-Waiting for college decisions to come in
6. Any additional thoughts you may have:
-Be realistic about your college application. Have a few reach and a few safety schools. Don’t sell yourself short, but don’t overestimate your competitiveness either.
-Enjoy your time at Jesuit and take to heart all it has to offer! If you’re just treating it as a four-year stepping stone to college, you’re not getting the most out of your experience here.
-You’ll be missing lots of class for various reason, mostly college visits and whatnot, make sure to talk to your teachers before you leave to make sure that you get the notes and don’t get stuck taking a test you aren’t prepared for right after getting back.
-The retreats can be the greatest things that happen senior year. Take them seriously.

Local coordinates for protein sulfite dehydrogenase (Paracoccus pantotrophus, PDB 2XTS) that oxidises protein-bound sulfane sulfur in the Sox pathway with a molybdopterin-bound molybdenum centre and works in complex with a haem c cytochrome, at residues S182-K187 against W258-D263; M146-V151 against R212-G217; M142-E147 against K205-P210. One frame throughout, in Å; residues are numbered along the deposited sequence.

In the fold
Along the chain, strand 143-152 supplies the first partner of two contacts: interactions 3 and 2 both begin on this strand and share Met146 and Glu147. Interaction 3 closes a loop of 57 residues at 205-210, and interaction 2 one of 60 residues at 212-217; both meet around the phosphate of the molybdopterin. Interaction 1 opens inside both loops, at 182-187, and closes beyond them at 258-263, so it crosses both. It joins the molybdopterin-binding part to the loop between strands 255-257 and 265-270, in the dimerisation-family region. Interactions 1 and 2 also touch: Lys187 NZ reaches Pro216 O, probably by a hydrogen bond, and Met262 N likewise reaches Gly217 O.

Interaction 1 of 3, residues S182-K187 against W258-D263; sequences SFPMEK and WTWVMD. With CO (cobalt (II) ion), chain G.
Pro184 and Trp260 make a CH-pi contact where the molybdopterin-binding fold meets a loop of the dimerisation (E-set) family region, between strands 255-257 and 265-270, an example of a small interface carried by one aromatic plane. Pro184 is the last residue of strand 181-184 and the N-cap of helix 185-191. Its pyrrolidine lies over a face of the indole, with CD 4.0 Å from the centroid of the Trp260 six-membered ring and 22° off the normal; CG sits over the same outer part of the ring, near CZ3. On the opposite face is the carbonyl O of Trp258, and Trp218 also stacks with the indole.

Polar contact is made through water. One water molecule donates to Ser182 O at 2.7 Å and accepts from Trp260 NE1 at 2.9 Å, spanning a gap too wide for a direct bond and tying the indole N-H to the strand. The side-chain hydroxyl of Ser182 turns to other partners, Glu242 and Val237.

-“You Stay a Classy Jesuit” Basil Seif
-Senior year is not easy, and if anyone tells you otherwise, they’re wrong. It is the hardest year, so be prepared. However, it’s also the most fun year; there are community days, Kairos, Wednesday service, and all of the perks that come with being a senior, so enjoy it.
-Pick the college that you want to attend, not the one your parents or teachers want you to go to. College is even more essential to your development than high school, and you should pick the place you truly belong.
-Don’t get caught up in obsessing about the future and forget to have fun in the present. You only get 4 years in high school so make the most of every day. Do not sacrifice sleep for school, it makes every day so much harder and it’s not worth it!
-Write college essays on personal stuff. Just because your writing is good does not make it a good admission essay.
-Be active and enthusiastic during your service. Appreciate every day you have as a senior. Discover what interests you. It is never too late to try something new. Lastly, and most importantly, try to fight off “senioritis” for as long as possible!